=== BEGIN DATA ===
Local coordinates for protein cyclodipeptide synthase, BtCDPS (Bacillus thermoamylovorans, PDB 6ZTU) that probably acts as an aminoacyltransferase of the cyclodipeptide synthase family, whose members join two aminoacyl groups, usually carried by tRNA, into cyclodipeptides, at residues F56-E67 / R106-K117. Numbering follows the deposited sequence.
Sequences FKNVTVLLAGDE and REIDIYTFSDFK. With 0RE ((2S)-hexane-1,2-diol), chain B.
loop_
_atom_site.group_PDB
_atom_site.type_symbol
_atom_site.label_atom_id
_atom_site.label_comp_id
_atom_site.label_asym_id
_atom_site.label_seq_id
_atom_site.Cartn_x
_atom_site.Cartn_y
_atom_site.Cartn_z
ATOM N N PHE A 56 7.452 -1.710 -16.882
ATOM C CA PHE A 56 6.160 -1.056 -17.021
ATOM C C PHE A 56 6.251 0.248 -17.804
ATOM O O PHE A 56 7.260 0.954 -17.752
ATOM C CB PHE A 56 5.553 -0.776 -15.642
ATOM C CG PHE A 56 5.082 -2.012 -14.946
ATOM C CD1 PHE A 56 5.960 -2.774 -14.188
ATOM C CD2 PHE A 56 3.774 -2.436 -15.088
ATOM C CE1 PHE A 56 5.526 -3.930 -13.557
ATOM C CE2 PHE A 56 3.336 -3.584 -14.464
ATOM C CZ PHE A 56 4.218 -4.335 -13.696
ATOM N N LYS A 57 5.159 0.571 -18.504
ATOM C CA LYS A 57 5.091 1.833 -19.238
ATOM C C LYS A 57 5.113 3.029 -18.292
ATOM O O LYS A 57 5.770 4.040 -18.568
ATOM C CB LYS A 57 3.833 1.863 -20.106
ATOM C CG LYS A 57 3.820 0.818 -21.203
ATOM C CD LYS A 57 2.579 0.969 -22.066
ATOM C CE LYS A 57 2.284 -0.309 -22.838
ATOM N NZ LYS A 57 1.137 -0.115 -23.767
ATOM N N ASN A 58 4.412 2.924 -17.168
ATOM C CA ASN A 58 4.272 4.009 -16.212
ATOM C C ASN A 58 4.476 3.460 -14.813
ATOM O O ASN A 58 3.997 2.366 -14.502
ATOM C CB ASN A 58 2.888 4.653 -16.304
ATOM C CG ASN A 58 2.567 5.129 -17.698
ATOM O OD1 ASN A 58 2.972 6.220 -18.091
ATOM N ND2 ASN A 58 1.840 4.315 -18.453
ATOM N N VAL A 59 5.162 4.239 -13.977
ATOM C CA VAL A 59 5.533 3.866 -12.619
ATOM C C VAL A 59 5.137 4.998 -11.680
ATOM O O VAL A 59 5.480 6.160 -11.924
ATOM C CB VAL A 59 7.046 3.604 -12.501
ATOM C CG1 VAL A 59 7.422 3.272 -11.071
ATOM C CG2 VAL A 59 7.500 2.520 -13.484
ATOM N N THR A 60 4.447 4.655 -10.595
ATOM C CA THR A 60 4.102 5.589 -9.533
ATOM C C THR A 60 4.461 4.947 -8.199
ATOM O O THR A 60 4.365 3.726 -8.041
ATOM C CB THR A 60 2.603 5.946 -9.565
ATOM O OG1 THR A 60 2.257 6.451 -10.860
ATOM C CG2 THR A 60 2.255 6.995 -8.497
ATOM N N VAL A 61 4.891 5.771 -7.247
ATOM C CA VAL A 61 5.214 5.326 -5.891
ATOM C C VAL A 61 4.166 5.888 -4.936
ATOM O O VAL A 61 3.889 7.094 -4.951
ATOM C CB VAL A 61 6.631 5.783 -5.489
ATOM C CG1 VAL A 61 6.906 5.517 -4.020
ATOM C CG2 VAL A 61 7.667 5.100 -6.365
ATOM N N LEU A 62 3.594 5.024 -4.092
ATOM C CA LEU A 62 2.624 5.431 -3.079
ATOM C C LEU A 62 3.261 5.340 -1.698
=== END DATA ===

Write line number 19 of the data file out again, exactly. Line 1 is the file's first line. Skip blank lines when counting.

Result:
ATOM C CD1 PHE A 56 5.960 -2.774 -14.188